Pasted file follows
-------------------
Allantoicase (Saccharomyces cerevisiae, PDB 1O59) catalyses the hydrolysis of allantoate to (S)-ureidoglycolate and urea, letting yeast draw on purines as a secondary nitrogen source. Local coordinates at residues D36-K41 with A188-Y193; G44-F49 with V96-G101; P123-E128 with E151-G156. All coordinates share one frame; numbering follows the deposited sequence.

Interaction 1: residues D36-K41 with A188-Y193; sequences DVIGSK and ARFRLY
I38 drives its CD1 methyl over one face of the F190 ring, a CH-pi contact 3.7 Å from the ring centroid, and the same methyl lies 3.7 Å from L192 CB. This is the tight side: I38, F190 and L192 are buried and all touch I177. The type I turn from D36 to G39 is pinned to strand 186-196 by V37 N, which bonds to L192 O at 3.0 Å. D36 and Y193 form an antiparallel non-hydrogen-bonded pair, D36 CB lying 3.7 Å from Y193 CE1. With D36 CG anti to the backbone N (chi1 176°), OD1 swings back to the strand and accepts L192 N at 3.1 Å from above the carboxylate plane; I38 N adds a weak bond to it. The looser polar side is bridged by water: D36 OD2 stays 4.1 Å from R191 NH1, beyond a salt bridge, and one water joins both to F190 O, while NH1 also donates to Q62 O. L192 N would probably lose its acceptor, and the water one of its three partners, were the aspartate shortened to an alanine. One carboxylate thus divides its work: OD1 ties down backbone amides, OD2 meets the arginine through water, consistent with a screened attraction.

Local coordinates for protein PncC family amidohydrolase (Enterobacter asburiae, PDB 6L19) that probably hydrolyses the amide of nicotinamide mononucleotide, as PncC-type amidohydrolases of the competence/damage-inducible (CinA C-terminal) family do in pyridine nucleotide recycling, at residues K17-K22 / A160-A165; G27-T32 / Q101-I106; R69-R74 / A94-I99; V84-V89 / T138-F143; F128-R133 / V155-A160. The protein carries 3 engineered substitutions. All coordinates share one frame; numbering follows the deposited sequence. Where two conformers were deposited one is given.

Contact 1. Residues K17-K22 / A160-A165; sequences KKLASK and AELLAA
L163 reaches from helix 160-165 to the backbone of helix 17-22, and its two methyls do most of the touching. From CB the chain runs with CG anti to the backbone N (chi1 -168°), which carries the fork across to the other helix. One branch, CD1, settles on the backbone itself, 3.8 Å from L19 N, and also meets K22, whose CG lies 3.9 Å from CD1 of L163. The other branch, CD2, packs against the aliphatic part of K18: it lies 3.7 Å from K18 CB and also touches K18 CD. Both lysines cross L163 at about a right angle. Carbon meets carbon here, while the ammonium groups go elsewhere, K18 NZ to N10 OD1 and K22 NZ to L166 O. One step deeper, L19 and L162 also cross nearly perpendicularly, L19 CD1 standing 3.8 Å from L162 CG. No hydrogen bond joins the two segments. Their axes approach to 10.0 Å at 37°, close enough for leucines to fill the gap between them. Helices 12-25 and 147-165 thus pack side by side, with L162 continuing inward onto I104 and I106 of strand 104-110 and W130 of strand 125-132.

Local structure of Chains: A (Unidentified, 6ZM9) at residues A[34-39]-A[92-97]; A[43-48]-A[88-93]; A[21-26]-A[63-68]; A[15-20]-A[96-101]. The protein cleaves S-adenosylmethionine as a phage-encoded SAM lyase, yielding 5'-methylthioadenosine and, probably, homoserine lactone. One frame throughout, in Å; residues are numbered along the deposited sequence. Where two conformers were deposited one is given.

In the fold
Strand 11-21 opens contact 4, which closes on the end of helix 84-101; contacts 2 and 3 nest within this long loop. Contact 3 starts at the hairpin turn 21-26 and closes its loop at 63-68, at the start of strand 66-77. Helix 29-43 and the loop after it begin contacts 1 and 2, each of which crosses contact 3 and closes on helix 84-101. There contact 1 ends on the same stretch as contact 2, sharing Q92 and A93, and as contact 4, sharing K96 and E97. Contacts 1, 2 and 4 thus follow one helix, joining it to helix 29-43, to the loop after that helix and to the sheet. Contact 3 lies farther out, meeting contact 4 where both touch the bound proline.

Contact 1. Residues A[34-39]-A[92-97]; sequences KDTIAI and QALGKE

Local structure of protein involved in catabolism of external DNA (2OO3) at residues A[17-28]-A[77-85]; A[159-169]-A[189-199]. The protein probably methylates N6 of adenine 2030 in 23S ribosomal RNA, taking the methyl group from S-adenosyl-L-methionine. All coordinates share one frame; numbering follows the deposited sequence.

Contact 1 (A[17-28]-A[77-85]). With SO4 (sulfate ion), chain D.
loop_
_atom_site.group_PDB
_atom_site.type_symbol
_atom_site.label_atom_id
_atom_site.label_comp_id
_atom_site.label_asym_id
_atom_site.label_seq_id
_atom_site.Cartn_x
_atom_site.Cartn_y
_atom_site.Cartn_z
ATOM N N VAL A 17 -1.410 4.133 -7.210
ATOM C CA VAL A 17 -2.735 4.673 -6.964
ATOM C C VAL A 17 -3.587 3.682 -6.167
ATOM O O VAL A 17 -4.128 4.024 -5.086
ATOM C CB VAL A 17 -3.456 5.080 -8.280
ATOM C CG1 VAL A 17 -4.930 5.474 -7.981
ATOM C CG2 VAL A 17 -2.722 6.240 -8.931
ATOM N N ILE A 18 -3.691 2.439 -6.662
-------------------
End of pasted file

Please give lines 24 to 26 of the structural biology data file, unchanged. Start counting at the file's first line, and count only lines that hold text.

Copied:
ATOM C CA VAL A 17 -2.735 4.673 -6.964
ATOM C C VAL A 17 -3.587 3.682 -6.167
ATOM O O VAL A 17 -4.128 4.024 -5.086